Brady Fielder will be looking to add to his growing bull riding resume at the Gargett Rodeo.
Brady Fielder will be looking to add to his growing bull riding resume at the Gargett Rodeo.

Partial blindness, punctured lungs: Nothing stops this rider

GROWING up on a large property in Clermont, bull riding quickly became embedded in Brady Fielder's way of life.

He's had his share of injuries but it's the adrenaline rush that keeps getting him back on the bull.

"I've had a bull jump on me once and punctured my lung and sent me partially blind in my right eye," Mr Fielder said.

"But I still love it, I don't think anything could stop me."

When the 19-year-old enters the ring at Saturday's Gargett Rodeo, it will be his first professional performance in front of a home crowd. But he is far from deterred by the larger, more enigmatic crowds. In fact, he thrives on it.

Mr Fielder recently returned from Canada where he competed in and won several high profile events.

He said it was an eye opener to the lofty heights he could achieve in the sport.

"There'll be plenty of atmosphere (at Gargett), so hopefully I do really well. It does lift you a bit, and it pumps you up a bit more," he said.

"For me it's best not to think about it - your body knows what to do when the time comes."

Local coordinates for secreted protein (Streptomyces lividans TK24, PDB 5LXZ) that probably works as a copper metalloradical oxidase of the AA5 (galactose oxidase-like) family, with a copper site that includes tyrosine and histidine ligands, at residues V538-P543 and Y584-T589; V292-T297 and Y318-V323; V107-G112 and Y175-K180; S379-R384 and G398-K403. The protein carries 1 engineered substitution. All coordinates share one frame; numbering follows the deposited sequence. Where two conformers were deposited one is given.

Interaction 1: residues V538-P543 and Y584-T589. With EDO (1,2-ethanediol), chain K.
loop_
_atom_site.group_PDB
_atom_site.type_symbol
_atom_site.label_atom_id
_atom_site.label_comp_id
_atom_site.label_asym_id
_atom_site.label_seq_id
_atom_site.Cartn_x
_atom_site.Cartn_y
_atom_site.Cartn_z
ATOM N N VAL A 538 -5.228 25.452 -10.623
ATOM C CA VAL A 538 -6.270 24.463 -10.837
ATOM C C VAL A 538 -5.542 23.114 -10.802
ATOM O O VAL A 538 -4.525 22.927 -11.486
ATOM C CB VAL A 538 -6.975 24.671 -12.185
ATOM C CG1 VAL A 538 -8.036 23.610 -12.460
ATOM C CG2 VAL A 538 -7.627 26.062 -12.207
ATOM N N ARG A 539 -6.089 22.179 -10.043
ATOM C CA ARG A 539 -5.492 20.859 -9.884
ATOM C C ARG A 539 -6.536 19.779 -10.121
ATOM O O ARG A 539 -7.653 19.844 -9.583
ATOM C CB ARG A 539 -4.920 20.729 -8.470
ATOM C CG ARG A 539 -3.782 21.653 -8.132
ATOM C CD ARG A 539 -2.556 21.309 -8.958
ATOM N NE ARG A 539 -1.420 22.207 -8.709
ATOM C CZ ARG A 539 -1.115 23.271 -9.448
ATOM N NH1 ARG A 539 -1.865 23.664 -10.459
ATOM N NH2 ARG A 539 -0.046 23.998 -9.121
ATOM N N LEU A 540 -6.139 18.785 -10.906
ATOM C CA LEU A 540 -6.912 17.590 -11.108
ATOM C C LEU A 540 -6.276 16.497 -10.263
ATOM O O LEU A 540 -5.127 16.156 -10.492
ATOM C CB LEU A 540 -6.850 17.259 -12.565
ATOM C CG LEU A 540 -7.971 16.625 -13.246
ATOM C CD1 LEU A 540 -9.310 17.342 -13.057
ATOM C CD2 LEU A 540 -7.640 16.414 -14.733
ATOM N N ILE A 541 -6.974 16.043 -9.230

Ranked 35th in the world, Mr Fielder will be one of 84 competitors taking part in 'the four Bs' at the rodeo - bull riding, barrels, bareback and broncs.

The event usually takes place in April, but torrential rain this year forced its postponement. The change of date means the Gargett showcase will be the final rodeo before the national finals of the Australian Professional Rodeo Association.

Gargett Rodeo committee member Helen Head said the event was more than a bull riding spectacle: the atmosphere epitomised country Queensland.

While the change of date, which clashes with the National Barrel Championships in Tamworth, meant they had slightly fewer than the usual 100 competitors, she said the family-orientated event was still primed to be a success.

"We had about eight inches of rain leading up to it (in April) - it was completely washed out. It actually rained on the day as well. (It's) totally opposite at the moment, so one extreme to another," Ms Head said.

"It's a real country atmosphere. It's not playing the game and everyone goes home; everyone gets there, does what they're there to do and they just party on. They just seem to relax."

Gates at the Gargett Rodeo Grounds open for the event at 3pm on Saturday, September 21.



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